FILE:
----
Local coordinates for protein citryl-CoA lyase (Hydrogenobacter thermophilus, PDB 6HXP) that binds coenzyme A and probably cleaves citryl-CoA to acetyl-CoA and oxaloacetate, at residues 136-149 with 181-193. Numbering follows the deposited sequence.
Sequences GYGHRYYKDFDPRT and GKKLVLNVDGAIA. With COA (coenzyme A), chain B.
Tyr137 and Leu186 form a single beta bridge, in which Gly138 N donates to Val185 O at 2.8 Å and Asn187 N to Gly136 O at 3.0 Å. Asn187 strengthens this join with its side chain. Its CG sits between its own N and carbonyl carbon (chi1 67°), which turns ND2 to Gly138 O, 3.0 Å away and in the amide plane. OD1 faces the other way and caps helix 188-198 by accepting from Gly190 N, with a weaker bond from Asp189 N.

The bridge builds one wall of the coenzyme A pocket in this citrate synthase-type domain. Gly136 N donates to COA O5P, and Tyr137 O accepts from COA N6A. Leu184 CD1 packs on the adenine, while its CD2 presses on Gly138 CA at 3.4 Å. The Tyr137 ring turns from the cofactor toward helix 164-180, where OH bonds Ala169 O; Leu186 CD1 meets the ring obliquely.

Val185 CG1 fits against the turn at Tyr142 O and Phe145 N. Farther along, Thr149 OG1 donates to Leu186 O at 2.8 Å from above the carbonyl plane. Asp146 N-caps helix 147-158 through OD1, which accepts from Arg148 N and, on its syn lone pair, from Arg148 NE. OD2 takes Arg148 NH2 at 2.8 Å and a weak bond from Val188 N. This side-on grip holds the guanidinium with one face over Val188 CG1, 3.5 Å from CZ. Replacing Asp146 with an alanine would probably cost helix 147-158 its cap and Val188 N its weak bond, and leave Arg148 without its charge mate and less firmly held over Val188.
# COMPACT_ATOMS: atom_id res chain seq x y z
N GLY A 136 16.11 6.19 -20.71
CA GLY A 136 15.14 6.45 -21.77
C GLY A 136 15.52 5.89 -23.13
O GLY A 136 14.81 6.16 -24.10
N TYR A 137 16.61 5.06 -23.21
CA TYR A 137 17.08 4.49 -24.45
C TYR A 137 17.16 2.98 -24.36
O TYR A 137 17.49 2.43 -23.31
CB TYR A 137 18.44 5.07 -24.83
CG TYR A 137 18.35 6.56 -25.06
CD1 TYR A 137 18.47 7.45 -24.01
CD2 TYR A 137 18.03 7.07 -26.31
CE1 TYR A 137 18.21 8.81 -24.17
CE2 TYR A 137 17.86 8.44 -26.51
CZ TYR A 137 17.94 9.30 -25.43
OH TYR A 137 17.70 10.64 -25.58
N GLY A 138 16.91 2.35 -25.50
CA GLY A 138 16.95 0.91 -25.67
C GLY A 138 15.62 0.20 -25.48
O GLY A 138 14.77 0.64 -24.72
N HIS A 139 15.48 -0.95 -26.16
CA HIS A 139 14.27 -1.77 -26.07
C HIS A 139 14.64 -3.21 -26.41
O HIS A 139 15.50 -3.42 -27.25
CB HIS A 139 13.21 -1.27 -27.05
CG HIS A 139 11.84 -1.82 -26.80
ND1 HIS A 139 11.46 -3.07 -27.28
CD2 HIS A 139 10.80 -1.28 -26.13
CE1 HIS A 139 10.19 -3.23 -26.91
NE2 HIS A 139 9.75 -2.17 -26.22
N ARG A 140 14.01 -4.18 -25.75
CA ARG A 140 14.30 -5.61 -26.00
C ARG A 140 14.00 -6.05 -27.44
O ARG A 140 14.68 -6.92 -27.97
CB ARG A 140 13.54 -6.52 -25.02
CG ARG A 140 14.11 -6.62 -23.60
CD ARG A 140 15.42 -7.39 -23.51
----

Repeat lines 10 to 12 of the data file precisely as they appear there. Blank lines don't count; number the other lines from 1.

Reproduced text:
O GLY A 136 14.81 6.16 -24.10
N TYR A 137 16.61 5.06 -23.21
CA TYR A 137 17.08 4.49 -24.45